Yesterday’s Queen’s Speech set out the government’s proposed legislative programme for the new parliamentary session.
Although the speech was delivered by the Queen, the content of the speech was entirely drawn up by the government and approved by the Cabinet.
The Queen made the following reference to immigration in her speech:
‘My government will bring forward a Bill that further reforms Britain’s immigration system. The Bill will ensure that this country attracts people who will contribute and deters those who will not.’
Briefing notes were published alongside the Queen’s Speech and they state clearly that the purpose of the Immigration Bill is to reform immigration law, including provisions to strengthen enforcement powers and protect public services.
New Immigration Reforms
Benefits of the changes, as seen by the government, are listed as follows:
- Greater regulation of immigrants and their use of public services;
- Provisions to make it easier to remove people from the UK and harder for people to prolong their stay through the appeals system;
- Specifications that foreign nationals who commit serious crimes shall, except in extraordinary circumstances, be deported.
There are three subheadings covering the main elements of the Bill namely, ‘Access to Services’, ‘Enforcement and Appeals’ and ‘Article 8’. We note below what the Bill is intended to do in each of these three areas and provide our comments on each in turn:
Access to Services
The Bill promises to enable tough action against businesses that use illegal labour, including more substantial fines. This will affect the civil penalty system that has been in place since February 2008 derived from the Immigration, Asylum and Nationality Act 2006 which can currently punish employers by up to £10,000 for each illegal worker.
The Bill will also affect access to the NHS by migrants with strengthened regulation in the form of requiring temporary migrants to contribute towards the costs of services received.
It is also planned that Private landlords will be required to check the immigration status of their tenants, although no further information has been provided yet as to how this measure will be implemented.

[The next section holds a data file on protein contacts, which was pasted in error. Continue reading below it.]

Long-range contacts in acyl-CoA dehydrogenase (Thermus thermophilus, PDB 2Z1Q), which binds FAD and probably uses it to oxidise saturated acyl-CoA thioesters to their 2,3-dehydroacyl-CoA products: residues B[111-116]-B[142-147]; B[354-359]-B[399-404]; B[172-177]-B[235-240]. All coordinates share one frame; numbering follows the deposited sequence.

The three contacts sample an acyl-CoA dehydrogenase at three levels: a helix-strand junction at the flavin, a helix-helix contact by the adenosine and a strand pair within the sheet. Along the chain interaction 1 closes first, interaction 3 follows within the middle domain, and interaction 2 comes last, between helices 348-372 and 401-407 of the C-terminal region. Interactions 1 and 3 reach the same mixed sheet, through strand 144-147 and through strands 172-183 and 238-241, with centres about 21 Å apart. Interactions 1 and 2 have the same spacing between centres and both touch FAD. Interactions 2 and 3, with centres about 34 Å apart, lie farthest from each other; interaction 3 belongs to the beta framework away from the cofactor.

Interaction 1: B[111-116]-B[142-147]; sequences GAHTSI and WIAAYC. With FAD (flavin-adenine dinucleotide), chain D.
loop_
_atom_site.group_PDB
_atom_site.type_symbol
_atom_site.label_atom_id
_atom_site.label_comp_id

The Bill will also prevent illegal immigrants from obtaining UK driving licences.
Enforcement and Appeals
The Bill will include provisions to ensure that only cases that raise the most important immigration issues will have a right of appeal. It will be interesting to see how the UK government attempt to do this without creating an increased workload for the Administrative Court in Judicial Review matters.
The Bill will also close a number of gaps in the Home Office enforcement officers powers. This follows on from the oral statement made by the Home Secretary, The Rt Hon Theresa May MP, on 26 March 2013 who announced that the Government will be splitting up the UK Border Agency. In its place there will be a visa and immigration service alongside an immigration law enforcement organisation.
The Bill will contain provisions to enforce the full weight and implementation of all immigration legislation in relation to government policy already adopted in relation to the Immigration Rules. The government aims to use the Bill to create a higher threshold which the Courts must use when balancing the public interest against Article 8 in immigration cases.
This may prove difficult given that the Upper Tribunal have already ruled in two recent decisions (MF (Article 8 – new rules) Nigeria  UKUT 60 (IAC) (08 February 2013) SSHD and Izuazu (Article 8 – new rules) Nigeria  UKUT 45 (IAC) (30 January 2013)) that the incorporation of Article 8 into the Immigration Rules cannot limit the weight to be given to the considerations of the interests of the person whose Article 8 rights are affected.
The Queen’s Speech and the government’s briefing notes clearly point towards further strengthening of UK immigration laws. It is in line with the Prime Minister’s Immigration speech made on 25 March 2013 in which he stated that net annual immigration needed to be reduced from hundreds of thousands a year, to just tens of thousands.
The government furthermore seems to be preparing the country for an increase in migration from Bulgaria and Romania next year following the end of the current transitional controls.
The proposals in the Bill are wide-ranging and will no doubt create a new chapter in UK immigration history.
The Prime Minister’s Immigration speech of 25 March 2013
The Rt Hon Theresa May MP’s oral statement of 26 March 2013
The background briefing notes for the Queen’s Speech of 8 May 2013